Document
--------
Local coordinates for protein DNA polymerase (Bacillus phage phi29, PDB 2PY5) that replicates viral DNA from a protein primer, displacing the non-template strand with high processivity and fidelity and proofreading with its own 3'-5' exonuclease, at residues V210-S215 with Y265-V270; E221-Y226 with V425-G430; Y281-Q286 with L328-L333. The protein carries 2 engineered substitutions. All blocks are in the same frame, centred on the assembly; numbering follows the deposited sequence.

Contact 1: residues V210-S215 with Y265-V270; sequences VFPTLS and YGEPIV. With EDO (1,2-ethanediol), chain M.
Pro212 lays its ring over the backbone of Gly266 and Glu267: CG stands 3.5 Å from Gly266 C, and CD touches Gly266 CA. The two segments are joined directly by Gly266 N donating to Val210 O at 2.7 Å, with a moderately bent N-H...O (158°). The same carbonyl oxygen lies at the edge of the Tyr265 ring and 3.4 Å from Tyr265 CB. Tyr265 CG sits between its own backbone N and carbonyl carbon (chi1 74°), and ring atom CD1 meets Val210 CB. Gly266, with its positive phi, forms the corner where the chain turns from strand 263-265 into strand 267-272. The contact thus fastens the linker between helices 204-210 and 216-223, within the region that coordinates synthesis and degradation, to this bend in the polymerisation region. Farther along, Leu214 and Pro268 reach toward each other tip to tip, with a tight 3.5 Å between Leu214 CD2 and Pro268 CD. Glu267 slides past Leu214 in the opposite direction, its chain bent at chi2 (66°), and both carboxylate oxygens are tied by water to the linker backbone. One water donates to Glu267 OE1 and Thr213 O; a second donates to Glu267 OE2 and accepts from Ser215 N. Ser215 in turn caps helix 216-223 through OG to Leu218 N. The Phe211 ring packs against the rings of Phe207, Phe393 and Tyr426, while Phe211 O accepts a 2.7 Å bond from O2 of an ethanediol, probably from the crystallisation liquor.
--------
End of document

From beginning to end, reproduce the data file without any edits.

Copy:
Local coordinates for protein DNA polymerase (Bacillus phage phi29, PDB 2PY5) that replicates viral DNA from a protein primer, displacing the non-template strand with high processivity and fidelity and proofreading with its own 3'-5' exonuclease, at residues V210-S215 with Y265-V270; E221-Y226 with V425-G430; Y281-Q286 with L328-L333. The protein carries 2 engineered substitutions. All blocks are in the same frame, centred on the assembly; numbering follows the deposited sequence.

Contact 1: residues V210-S215 with Y265-V270; sequences VFPTLS and YGEPIV. With EDO (1,2-ethanediol), chain M.
Pro212 lays its ring over the backbone of Gly266 and Glu267: CG stands 3.5 Å from Gly266 C, and CD touches Gly266 CA. The two segments are joined directly by Gly266 N donating to Val210 O at 2.7 Å, with a moderately bent N-H...O (158°). The same carbonyl oxygen lies at the edge of the Tyr265 ring and 3.4 Å from Tyr265 CB. Tyr265 CG sits between its own backbone N and carbonyl carbon (chi1 74°), and ring atom CD1 meets Val210 CB. Gly266, with its positive phi, forms the corner where the chain turns from strand 263-265 into strand 267-272. The contact thus fastens the linker between helices 204-210 and 216-223, within the region that coordinates synthesis and degradation, to this bend in the polymerisation region. Farther along, Leu214 and Pro268 reach toward each other tip to tip, with a tight 3.5 Å between Leu214 CD2 and Pro268 CD. Glu267 slides past Leu214 in the opposite direction, its chain bent at chi2 (66°), and both carboxylate oxygens are tied by water to the linker backbone. One water donates to Glu267 OE1 and Thr213 O; a second donates to Glu267 OE2 and accepts from Ser215 N. Ser215 in turn caps helix 216-223 through OG to Leu218 N. The Phe211 ring packs against the rings of Phe207, Phe393 and Tyr426, while Phe211 O accepts a 2.7 Å bond from O2 of an ethanediol, probably from the crystallisation liquor.